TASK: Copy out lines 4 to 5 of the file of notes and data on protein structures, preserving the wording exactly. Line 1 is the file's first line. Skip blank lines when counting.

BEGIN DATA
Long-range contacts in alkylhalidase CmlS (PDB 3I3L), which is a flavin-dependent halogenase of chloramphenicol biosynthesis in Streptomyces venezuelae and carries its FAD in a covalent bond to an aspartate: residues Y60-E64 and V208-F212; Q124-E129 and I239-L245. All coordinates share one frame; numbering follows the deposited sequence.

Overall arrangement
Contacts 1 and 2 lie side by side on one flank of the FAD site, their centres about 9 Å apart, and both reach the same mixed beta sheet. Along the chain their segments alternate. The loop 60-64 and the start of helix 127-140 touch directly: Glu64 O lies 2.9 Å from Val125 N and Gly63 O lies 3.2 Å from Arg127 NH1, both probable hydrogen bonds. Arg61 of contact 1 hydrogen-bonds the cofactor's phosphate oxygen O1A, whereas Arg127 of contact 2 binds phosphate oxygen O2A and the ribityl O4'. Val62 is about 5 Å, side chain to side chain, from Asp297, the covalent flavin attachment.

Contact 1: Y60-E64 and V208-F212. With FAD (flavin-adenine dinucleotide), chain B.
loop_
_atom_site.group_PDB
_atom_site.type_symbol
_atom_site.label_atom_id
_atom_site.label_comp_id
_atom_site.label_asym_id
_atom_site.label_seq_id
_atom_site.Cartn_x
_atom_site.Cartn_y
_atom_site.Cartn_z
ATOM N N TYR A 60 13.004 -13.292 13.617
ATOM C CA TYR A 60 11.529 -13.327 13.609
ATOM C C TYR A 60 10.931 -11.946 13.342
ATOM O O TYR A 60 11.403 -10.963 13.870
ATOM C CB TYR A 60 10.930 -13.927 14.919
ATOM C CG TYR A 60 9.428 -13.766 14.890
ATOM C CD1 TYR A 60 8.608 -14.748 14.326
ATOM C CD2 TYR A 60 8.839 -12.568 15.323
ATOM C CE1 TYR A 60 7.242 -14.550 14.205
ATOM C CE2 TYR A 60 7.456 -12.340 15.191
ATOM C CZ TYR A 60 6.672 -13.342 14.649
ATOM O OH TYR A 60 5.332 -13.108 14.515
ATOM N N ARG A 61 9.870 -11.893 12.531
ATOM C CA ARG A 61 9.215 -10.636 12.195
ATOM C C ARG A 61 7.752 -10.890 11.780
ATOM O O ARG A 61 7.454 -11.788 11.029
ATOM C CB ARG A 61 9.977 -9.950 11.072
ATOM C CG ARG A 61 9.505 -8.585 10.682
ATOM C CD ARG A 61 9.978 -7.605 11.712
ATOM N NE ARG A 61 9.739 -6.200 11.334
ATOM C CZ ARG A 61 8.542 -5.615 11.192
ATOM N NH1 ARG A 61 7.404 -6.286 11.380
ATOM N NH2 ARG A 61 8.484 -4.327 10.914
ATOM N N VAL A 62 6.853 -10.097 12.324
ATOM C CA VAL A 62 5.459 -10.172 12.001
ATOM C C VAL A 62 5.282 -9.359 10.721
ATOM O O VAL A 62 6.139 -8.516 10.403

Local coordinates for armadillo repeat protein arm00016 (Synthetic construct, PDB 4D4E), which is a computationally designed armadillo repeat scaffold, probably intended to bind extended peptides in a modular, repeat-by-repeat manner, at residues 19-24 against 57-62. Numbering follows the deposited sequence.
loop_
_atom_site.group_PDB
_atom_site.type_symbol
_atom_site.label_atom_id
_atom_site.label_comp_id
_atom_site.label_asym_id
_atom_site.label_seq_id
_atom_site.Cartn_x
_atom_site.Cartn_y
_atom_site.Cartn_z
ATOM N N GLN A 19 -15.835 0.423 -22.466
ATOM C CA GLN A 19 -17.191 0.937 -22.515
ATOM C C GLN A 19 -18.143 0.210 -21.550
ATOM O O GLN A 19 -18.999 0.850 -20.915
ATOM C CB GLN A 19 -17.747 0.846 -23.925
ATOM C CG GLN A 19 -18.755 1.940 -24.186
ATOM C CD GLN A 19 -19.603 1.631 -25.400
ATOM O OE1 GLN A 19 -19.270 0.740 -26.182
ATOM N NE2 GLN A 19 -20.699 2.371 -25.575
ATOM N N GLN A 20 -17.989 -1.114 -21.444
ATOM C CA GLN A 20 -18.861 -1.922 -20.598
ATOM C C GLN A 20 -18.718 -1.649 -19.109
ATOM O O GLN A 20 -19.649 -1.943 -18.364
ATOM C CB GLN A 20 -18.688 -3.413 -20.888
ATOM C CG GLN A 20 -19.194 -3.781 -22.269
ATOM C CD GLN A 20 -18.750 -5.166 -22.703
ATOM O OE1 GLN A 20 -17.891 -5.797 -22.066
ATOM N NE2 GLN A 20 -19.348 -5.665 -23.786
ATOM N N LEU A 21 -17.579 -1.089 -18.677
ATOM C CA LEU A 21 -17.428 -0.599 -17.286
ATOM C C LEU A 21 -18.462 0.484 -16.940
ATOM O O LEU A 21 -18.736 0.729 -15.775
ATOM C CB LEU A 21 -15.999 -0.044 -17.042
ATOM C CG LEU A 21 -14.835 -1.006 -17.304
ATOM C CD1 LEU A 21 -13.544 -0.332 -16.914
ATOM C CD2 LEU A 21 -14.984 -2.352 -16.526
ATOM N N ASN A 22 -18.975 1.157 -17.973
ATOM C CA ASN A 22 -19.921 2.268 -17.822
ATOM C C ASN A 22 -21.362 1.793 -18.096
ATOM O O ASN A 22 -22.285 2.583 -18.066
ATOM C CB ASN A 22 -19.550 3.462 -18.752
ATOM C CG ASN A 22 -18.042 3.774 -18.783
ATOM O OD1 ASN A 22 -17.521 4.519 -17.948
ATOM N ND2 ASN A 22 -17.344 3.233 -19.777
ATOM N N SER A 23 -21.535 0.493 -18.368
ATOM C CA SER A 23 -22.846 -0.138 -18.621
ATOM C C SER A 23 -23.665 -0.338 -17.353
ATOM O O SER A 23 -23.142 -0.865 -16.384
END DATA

Contact 1: Y60-E64 and V208-F212. With FAD (flavin-adenine dinucleotide), chain B.
loop_